Solving a 100-year-old surgical quality problem with simple physics
Nikolai Begg, PhD, is a postdoctoral fellow at the Massachusetts Institute of Technology who focuses on improving medical devices. Recently, he perfected a solution to the problem of incision with the trochar, a process accounting for nearly 50 percent of serious medical issues during laparoscopic surgery.
According to Dr. Begg, the danger with using a trochar comes the moment the tip perforates through the skin and creates an incision. In that split second, the surgeon's brain hasn't yet registered that the incision has been created, and the surgeon risks pushing the trochar too far into the body, potentially causing damage to a patient's internal organs (Dr. Begg likens the process to pushing a straw into a juice pouch).
Dr. Begg has created a mechanically simple pressure-sensing trochar that, through leveraging Newton's third law of equal forces and a spring, solves this dangerous and pervasive quality problem. The moment the patient's skin is perforated, the change in force allows the spring to retract the trochar blade, preventing patient harm.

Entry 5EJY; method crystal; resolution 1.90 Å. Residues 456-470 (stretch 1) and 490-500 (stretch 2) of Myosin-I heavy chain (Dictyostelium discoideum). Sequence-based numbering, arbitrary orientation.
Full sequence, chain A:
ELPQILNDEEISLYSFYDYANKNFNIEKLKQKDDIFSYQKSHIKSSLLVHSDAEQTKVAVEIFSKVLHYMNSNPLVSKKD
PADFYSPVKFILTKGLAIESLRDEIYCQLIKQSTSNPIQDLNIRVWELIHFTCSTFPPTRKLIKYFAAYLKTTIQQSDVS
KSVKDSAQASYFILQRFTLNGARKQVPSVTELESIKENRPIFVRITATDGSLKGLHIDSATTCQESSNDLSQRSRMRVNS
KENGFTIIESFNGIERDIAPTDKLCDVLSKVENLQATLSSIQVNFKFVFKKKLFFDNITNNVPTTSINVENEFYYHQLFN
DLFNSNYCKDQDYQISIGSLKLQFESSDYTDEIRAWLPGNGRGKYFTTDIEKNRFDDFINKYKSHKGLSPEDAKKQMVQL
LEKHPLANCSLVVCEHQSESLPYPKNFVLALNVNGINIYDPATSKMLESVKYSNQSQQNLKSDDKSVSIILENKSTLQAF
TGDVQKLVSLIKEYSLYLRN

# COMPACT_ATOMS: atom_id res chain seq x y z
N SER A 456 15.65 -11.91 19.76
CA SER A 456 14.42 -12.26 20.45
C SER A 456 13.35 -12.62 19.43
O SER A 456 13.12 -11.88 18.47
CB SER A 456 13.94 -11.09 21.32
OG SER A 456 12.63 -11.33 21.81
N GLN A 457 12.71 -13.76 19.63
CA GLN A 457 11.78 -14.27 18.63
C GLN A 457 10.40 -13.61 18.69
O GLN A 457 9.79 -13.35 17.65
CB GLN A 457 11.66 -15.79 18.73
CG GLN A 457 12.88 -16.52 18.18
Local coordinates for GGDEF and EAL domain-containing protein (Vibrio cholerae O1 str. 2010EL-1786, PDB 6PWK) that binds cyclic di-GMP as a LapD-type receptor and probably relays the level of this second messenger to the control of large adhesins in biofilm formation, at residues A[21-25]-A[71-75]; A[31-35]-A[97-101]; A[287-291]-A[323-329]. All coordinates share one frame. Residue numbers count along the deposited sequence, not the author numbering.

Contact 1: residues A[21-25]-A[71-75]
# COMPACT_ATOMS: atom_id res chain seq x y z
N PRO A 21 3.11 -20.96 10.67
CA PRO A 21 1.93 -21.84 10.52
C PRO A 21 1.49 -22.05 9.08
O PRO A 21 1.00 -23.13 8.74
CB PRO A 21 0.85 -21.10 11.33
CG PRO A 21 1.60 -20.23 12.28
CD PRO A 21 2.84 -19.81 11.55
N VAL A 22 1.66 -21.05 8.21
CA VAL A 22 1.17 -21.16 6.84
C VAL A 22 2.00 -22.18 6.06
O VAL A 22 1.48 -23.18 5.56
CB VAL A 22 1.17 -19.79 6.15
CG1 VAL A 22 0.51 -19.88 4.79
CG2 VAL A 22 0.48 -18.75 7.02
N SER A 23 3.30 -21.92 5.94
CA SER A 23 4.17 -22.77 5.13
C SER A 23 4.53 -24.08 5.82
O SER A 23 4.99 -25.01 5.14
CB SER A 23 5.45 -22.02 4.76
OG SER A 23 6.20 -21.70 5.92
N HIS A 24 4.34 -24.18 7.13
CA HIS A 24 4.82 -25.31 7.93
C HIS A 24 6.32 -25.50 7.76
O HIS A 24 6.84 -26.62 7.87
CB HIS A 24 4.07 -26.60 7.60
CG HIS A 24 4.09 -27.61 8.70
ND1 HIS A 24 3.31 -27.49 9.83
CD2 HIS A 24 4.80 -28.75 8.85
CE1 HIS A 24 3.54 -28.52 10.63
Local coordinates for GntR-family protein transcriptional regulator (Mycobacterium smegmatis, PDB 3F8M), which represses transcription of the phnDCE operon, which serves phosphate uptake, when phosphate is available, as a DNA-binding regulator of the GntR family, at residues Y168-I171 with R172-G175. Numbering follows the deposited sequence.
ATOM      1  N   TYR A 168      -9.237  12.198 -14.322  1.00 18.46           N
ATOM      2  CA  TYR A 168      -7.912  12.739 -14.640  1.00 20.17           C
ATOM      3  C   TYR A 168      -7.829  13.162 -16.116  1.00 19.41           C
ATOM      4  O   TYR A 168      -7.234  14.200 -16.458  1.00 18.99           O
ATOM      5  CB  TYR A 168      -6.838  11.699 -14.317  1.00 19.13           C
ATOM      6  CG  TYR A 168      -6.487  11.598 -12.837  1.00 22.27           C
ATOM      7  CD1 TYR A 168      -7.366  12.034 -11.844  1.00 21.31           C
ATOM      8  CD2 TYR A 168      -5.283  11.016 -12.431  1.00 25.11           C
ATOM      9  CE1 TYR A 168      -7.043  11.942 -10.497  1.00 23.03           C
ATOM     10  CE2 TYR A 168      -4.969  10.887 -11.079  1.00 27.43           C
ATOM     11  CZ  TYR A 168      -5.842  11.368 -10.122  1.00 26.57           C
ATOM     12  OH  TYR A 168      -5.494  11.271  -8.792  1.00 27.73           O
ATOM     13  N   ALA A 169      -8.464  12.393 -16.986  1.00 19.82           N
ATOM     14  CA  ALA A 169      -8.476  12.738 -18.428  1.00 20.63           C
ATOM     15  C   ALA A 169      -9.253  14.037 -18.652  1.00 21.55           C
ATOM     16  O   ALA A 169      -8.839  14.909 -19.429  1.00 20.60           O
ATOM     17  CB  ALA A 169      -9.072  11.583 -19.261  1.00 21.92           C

Watch Dr. Begg speak about the problem of trochar injuries and explain the simple, yet powerful concept for his safe-surgery trochar's design in a TED talk on that organization's website.
More Articles on Quality and Infection Control:
Patient Safety Tool: NPSF's Checklist for Getting the Right Diagnosis
CDC Releases Safe Injection Videos
Health IT and Patient Safety: 5 Things to Know
© Copyright ASC COMMUNICATIONS 2016. Interested in LINKING to or REPRINTING this content? View our policies by clicking here.
To receive the latest hospital and health system business and legal news and analysis from Becker's Hospital Review, sign-up for the free Becker's Hospital Review E-weekly by clicking here.
- Dr. Paul Levy joins Mountain Medical Associates: 3 points
- GI Dynamics announces ENDO trial final results: 3 notes
- Dr. Jeffrey Berger, Brian Freeman co-edit anesthesia board certification review book: 4 notes
- Colorado voters to decide on universal healthcare in November: 5 things to know
- Healthcare industry lagging in adopting patient-centered, coordinated care model: 7 things to know